Where are Ed Miliband's fairweather friends?

The Labour leader is being bitten by the mouths that until last week were praising him.

Come on then, where are you? Purveyors of the "new politics", advocates of the new progressive order. Your man is in trouble. Ed Miliband is getting what is known in technical parlance as a bloody good kicking. And yet you're silent. You plastic loyalists are nowhere.

We were all supposed to be rallying around, weren't we? Marching in step. "Back the leader" was the mantra. Back the leader until he does something significant we don't like; then we can cut him loose.

My Twitter account is strangely silent. There are no angry missives from chief lieutenant Peter Hain today.

"The strikes are a mistake," said Ed Miliband on Friday. Then, we waited for his loyal aides to follow up in support -- and we waited. "I don't think political leaders, in opposition or in government, should either applaud strikes or condemn strikes," said Hain on Sunday. Jesus. With friends like these...

Miliband is leader of the Labour Party. In my opinion, he hasn't been a particularly impressive leader of the Labour Party, but at the moment he's the only leader we've got. He's not going to become a better leader by backing the strike action. I support the strikers, and I've said so. I think they have right on their side, and I think they have a chance of victory.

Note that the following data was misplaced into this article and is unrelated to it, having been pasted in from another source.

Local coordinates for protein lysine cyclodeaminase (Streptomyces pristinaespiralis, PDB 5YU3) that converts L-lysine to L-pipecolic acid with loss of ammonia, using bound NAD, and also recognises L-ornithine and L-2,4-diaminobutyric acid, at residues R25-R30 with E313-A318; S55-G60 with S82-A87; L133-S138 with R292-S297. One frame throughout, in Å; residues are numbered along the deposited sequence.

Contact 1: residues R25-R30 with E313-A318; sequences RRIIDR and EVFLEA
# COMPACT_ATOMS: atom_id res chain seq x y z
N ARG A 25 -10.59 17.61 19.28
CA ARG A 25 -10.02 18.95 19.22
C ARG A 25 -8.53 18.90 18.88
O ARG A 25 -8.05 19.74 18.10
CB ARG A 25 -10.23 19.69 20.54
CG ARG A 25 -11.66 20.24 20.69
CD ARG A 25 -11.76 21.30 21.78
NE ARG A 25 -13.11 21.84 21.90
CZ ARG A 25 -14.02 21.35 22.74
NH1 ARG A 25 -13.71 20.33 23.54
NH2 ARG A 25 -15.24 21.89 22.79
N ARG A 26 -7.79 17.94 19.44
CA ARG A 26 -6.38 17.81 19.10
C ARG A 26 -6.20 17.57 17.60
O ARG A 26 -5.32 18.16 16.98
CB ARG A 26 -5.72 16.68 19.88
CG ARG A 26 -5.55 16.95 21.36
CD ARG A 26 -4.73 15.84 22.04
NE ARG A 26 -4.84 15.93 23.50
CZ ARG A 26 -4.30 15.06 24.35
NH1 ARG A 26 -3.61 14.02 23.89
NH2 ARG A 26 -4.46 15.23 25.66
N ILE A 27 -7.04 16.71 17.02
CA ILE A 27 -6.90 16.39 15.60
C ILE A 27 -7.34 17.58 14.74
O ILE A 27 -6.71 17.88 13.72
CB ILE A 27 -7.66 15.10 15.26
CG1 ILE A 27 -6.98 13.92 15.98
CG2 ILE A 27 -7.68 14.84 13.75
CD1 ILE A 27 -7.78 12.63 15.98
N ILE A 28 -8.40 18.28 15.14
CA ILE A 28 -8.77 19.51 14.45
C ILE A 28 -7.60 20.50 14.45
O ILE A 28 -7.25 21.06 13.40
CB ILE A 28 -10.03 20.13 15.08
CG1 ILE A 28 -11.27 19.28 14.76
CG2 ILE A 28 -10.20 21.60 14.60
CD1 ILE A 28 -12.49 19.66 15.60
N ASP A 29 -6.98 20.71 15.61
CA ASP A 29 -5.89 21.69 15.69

But once Miliband became leader of the Labour Party, he relinquished the luxury of speaking out exclusively on behalf of those with whom he has empathy. Once he was elected Leader of the Labour Party, he took on the responsibility of speaking for the country.

You were the ones that elected him -- those of you who now cry betrayal the loudest. You put him in that position of responsibility. And having done so, you now chose to castigate him when he exercises it.

What did you think you were doing -- electing the president of a student union? This man is putting himself forward for the job of prime minister of the country. He can't pick up a placard and take a stroll along the picket lines.

I wish he could. I wish we did live in a country where the majority of our fellow citizens were members of a trade union, and shared their values and objectives, but many of our fellow citizens don't. We know that, because we're on the streets, and David Cameron and Nick Clegg are sitting around the table with their feet up, having a good laugh at Miliband being bitten by the mouths that until last week were praising him.

You didn't actually believe all this rubbish about the new politics, and no more triangulation, and no more pandering the press, did you? There is no "new politics". There never will be. There is only the same soul-destroying, self-crucifying struggle to push the boulder back to the top of the hill. You knew that when you signed up, when you joined the Labour Party, when you chose to make a difference.